1.Head directly up the gully whose headwall pretty well butts into the Little Alava/Alava col. The gully is steep at the top, is subject to avalanche danger (one was apparent 2 days after we went this way) and icy cornices at the top may pose exit problems.
2.Climb the gully for about a quarter of its length until a rocky shelf exits on the right. A ~250 metres northwesterly traverse on snow and rock ledges leads to the northeast ridge proper. Turn left (southwest) here and climb easy snow and rock slabs to the Little Alava/Alava col ahead, a distance of about 600 metres.
From the outlet of Peter Lake, climb the northwest ridge directly to the col.
Climb very loose Class 4 ground to the summit ridge, turn left and walk 25 metres to the summit.
Descend the way you came up.
Route summary from Shangri La:
Distance: ~ 8.5 km
Net elevation gain: ~ 450 metres
Total elevation gain: ~ 900 metres
Approximate time: ~ 9 hours return
As always a Garmin/Mapsource tracklog is available for the approach and climbing route on Mt Alava. Just ask for it via an email or PM.
Essential GearIce axe recommended for snow travel, particularly if travelling the main gully west of Peter Lake.
One 60 metres rope to use a handline, for short-roping or to rappel the loose Class 4 gully below the summit.
Helmet for the loose gully to the summit ridge
The usual selection of tape and slings.
A small rack of medium to large pieces, which you probably won’t use.
Red Tape/Safety ConsiderationsMt Alava and the Alava Bate Sanctuary could not be more removed from the need to consider red tape. Almost no-one goes there and few outside the climbing fraternity know of its existence. With this caveat, therefore, comes the need to consider safety.
Unless you’re supremely confident in your abilities to look after yourself come what may, I would consider a satellite phone mandatory for trips into this wild and remote area. Make sure that you have left a detailed trip plan with someone responsible. The appropriate SAR agency will respond in an emergency but it is up to you to have the mechanism in place that will initiate the call-out process if it becomes necessary. Know your exact coordinates at all times. Consider personal limited range radios for communication within your group.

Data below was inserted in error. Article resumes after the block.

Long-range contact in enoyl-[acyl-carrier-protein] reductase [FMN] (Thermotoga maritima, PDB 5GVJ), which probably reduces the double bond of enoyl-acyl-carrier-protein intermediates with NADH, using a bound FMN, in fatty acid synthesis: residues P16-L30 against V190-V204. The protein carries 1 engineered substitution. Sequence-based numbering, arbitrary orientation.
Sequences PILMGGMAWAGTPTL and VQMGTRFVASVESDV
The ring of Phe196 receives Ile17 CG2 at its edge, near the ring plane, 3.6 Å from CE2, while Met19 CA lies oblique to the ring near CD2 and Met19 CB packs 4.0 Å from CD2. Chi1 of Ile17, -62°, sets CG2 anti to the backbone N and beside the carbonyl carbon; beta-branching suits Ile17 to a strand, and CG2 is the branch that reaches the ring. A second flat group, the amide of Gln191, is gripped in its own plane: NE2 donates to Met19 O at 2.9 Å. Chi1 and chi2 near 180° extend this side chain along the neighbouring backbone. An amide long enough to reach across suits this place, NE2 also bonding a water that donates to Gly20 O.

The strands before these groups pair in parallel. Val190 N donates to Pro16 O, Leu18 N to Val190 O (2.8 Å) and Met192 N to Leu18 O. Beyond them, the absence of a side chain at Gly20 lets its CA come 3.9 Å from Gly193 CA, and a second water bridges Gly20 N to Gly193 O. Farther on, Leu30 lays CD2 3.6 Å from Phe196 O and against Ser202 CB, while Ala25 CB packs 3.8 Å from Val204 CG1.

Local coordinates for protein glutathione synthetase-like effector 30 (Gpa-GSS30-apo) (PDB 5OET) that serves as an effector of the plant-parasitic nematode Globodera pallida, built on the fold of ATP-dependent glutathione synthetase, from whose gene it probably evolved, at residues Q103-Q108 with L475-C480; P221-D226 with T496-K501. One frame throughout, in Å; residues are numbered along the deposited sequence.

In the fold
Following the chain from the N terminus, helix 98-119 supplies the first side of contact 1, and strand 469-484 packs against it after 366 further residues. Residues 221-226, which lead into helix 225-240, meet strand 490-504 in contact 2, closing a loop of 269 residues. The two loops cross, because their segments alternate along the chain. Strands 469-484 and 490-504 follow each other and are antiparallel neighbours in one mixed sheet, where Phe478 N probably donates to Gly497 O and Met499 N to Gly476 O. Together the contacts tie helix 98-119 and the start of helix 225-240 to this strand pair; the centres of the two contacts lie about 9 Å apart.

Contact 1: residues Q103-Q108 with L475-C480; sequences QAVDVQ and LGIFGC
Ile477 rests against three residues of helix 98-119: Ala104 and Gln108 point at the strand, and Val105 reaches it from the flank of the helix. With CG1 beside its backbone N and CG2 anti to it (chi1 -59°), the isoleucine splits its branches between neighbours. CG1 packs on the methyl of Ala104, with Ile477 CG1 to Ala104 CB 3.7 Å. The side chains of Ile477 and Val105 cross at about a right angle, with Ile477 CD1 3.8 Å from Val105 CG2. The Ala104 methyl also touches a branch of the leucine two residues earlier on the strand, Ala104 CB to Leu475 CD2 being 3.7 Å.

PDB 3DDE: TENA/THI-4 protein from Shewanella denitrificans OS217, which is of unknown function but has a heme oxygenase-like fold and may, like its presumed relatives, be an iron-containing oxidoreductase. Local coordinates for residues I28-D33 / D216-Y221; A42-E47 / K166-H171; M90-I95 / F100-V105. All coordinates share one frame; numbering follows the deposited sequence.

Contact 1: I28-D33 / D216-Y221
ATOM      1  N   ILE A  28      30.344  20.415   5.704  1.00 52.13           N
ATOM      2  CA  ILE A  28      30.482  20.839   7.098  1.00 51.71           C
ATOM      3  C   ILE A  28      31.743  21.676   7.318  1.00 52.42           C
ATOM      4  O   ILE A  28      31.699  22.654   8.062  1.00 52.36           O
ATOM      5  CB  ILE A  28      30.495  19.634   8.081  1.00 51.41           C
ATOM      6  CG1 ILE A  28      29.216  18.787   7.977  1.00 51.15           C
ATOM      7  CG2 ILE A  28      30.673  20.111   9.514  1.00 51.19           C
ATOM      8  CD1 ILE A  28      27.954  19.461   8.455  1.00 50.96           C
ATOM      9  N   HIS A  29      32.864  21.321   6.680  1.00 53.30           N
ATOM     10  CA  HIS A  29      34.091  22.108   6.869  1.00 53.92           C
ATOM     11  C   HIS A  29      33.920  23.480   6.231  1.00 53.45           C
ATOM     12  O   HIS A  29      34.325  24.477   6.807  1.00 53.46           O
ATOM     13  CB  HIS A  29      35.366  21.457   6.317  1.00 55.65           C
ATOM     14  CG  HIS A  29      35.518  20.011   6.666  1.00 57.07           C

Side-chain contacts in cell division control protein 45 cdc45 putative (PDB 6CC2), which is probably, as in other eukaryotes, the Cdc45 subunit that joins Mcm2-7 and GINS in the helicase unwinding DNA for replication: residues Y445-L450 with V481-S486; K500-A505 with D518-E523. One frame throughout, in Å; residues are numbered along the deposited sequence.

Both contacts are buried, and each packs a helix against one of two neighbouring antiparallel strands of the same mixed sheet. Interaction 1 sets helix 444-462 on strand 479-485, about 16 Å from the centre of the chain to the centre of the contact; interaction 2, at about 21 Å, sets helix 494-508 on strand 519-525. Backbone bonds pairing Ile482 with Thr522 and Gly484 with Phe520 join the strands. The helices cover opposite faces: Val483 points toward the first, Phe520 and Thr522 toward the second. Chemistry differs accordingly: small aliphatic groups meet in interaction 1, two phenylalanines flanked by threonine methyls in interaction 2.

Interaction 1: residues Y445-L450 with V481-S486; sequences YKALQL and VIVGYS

CampingMost visitors camp at the outlet of Peter Lake or on the extensive gravel flats at the outlet end of Shangri La Lake. These, and anywhere else in the Sanctuary, are areas which are delicate in the extreme. Fires are absolutely out of the question – there’s no wood anyway. Tread carefully amongst the acres of flowers. Try to keep your footprint as low as possible.
Low to non-existent soil levels mean that disposal of human waste is a super critical issue. Above all other reasons (e.g. to avoid the difficult approach conditions) flying out waste and garbage is a strong argument in favour of keeping the area pristine by means of a helicopter assist and several parties have done just that.
WeatherNearest point current conditions and forecast.
Additional Information/Suggested ReadingAs in the case of many objectives on Vancouver Island, Lindsay Elms, our local guru on all things obscure and hard-to-get-to, has written an excellent historical and geographical perspective of The Sanctuary, including Mt Alava, on his Beyond Nootka website. Don’t fail to visit this site before your trip.
Island Alpine – A Guide to The Mountains of Strathcona Park and Vancouver Island, Philip Stone, Wild Isle Publications, 2003, ISBN 0-9680766-5-3 and/or visit Island Alpine Climbing Guide
An excellent guide to the back roads of Vancouver Island is Backroad Mapbook. Volume III: Vancouver Island
The map for this trip is the government 1:50 000 topographical map sheet 92-E/16, “Gold River”. Advance copies can be ordered on-line at this link. Copies are usually readily available in good bookstores and outdoor stores throughout the Island.
Be aware that many features of the Sanctuary are mislabeled on the government map. Mt Alava is placed where "Little Alava" is, in fact, found.
Sitting on the summit of Mt Alava my GPS and Garmin’s map showed me to be at 1,585 metres elevation and about 50 metres north of the summit. The map also showed a summit elevation of ~1,600 metres. By contrast, two separate altimeters showed a reading of 1,633 metres - in reasonable agreement with the true value of 1,621 metres. My in situ co-ordinates for the summit later agreed with those from Google Maps.